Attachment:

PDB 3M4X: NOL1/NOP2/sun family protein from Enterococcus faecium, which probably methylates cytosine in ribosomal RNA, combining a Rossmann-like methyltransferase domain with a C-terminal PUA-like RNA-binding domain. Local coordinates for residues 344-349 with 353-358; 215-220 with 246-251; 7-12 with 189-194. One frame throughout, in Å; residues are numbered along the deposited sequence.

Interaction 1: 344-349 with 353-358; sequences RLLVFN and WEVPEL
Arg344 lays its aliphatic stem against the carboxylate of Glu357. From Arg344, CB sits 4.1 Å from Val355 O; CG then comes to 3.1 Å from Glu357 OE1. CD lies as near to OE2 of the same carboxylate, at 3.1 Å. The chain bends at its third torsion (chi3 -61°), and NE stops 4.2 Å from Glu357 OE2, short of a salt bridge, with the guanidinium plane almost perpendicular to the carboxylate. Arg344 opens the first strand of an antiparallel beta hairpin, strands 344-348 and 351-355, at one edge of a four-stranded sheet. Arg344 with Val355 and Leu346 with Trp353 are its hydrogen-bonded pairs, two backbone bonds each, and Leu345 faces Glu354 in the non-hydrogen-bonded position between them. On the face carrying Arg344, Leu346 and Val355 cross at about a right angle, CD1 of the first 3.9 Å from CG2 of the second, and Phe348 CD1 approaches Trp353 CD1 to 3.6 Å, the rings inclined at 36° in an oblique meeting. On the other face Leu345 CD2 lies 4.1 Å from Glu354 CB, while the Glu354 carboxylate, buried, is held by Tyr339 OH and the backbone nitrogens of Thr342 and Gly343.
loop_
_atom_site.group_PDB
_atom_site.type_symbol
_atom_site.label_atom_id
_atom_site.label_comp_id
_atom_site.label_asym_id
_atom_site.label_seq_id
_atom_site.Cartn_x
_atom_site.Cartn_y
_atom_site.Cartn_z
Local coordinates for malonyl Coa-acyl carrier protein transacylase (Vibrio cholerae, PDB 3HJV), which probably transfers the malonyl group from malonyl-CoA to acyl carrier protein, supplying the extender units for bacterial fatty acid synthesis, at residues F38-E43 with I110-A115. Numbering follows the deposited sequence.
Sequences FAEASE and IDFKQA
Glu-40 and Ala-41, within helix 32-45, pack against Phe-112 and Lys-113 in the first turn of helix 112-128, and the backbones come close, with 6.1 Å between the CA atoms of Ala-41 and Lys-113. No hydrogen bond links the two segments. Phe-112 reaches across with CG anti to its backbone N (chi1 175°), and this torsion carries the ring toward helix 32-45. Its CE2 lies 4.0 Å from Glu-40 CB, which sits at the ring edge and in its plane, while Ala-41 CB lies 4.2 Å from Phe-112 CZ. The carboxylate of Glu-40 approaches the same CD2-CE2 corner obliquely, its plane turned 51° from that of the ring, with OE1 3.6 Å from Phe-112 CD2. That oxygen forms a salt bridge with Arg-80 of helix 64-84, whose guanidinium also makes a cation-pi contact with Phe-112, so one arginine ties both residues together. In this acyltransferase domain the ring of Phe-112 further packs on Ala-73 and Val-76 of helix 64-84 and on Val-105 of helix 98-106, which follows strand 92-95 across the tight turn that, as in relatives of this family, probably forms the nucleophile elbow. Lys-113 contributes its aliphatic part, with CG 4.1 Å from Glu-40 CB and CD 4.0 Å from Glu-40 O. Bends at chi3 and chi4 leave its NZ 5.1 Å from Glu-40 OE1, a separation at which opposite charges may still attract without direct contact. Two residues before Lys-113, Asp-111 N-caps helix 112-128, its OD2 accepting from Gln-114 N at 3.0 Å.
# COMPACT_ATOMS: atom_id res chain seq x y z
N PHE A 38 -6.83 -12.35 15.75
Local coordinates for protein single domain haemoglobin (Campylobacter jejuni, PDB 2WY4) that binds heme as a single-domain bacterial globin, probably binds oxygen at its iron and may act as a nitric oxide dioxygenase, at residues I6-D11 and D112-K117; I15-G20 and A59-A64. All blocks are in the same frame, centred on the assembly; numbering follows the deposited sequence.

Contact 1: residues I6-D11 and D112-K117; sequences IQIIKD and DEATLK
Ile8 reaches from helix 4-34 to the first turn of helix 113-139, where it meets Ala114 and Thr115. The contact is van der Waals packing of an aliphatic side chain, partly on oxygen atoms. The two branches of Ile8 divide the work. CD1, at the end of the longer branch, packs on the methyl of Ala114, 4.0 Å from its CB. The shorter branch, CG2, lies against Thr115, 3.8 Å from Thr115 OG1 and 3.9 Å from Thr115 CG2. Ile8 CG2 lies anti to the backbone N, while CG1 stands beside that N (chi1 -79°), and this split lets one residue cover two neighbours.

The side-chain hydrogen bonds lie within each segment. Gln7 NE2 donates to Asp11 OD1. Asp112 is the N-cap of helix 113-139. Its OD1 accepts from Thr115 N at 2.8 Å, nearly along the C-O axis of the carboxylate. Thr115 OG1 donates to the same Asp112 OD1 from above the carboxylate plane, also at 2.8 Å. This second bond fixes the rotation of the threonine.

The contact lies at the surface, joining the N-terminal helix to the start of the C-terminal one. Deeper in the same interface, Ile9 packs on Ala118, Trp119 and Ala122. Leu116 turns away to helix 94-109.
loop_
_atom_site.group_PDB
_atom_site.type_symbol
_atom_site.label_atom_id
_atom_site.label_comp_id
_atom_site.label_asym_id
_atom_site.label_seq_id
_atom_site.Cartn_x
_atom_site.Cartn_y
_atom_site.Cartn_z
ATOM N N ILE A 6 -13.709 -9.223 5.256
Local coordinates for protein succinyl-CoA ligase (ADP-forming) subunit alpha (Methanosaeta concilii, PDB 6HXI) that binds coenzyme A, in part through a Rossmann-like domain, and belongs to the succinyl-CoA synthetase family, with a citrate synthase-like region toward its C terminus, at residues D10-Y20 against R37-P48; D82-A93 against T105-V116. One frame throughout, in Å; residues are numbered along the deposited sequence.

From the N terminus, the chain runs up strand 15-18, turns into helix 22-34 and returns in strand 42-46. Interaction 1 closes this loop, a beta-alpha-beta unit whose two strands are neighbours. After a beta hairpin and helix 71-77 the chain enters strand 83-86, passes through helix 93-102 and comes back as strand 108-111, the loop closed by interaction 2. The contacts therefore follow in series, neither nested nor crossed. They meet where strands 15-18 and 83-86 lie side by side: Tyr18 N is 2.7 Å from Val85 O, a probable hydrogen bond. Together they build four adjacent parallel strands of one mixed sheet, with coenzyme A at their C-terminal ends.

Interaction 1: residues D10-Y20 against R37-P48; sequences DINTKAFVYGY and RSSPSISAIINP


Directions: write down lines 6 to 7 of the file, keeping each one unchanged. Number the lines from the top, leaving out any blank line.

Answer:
_atom_site.type_symbol
_atom_site.label_atom_id